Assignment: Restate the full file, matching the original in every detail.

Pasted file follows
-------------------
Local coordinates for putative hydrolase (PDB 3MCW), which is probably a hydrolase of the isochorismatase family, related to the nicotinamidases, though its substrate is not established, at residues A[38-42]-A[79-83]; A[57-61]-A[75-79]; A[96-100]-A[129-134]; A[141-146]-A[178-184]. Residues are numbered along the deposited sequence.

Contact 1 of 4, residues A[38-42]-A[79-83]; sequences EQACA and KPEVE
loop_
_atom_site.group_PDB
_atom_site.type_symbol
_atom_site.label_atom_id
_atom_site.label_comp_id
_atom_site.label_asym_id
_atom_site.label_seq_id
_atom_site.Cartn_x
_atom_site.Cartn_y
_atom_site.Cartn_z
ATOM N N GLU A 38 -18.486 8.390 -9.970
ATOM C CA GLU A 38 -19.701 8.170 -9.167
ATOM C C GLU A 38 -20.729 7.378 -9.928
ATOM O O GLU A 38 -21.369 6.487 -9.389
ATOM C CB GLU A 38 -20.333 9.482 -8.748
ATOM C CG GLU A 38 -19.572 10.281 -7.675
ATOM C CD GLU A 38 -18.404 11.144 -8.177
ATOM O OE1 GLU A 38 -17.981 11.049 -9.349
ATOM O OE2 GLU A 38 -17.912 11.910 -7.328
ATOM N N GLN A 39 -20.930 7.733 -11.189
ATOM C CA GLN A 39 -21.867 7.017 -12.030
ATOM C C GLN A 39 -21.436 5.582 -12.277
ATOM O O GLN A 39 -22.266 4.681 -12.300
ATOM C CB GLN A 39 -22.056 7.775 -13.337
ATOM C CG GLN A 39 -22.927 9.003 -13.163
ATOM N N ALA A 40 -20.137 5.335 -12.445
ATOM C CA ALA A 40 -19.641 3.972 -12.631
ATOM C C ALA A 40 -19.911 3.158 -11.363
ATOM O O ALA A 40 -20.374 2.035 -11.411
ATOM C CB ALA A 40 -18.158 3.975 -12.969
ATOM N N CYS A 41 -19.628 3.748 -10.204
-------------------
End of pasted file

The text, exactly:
Local coordinates for putative hydrolase (PDB 3MCW), which is probably a hydrolase of the isochorismatase family, related to the nicotinamidases, though its substrate is not established, at residues A[38-42]-A[79-83]; A[57-61]-A[75-79]; A[96-100]-A[129-134]; A[141-146]-A[178-184]. Residues are numbered along the deposited sequence.

Contact 1 of 4, residues A[38-42]-A[79-83]; sequences EQACA and KPEVE
loop_
_atom_site.group_PDB
_atom_site.type_symbol
_atom_site.label_atom_id
_atom_site.label_comp_id
_atom_site.label_asym_id
_atom_site.label_seq_id
_atom_site.Cartn_x
_atom_site.Cartn_y
_atom_site.Cartn_z
ATOM N N GLU A 38 -18.486 8.390 -9.970
ATOM C CA GLU A 38 -19.701 8.170 -9.167
ATOM C C GLU A 38 -20.729 7.378 -9.928
ATOM O O GLU A 38 -21.369 6.487 -9.389
ATOM C CB GLU A 38 -20.333 9.482 -8.748
ATOM C CG GLU A 38 -19.572 10.281 -7.675
ATOM C CD GLU A 38 -18.404 11.144 -8.177
ATOM O OE1 GLU A 38 -17.981 11.049 -9.349
ATOM O OE2 GLU A 38 -17.912 11.910 -7.328
ATOM N N GLN A 39 -20.930 7.733 -11.189
ATOM C CA GLN A 39 -21.867 7.017 -12.030
ATOM C C GLN A 39 -21.436 5.582 -12.277
ATOM O O GLN A 39 -22.266 4.681 -12.300
ATOM C CB GLN A 39 -22.056 7.775 -13.337
ATOM C CG GLN A 39 -22.927 9.003 -13.163
ATOM N N ALA A 40 -20.137 5.335 -12.445
ATOM C CA ALA A 40 -19.641 3.972 -12.631
ATOM C C ALA A 40 -19.911 3.158 -11.363
ATOM O O ALA A 40 -20.374 2.035 -11.411
ATOM C CB ALA A 40 -18.158 3.975 -12.969
ATOM N N CYS A 41 -19.628 3.748 -10.204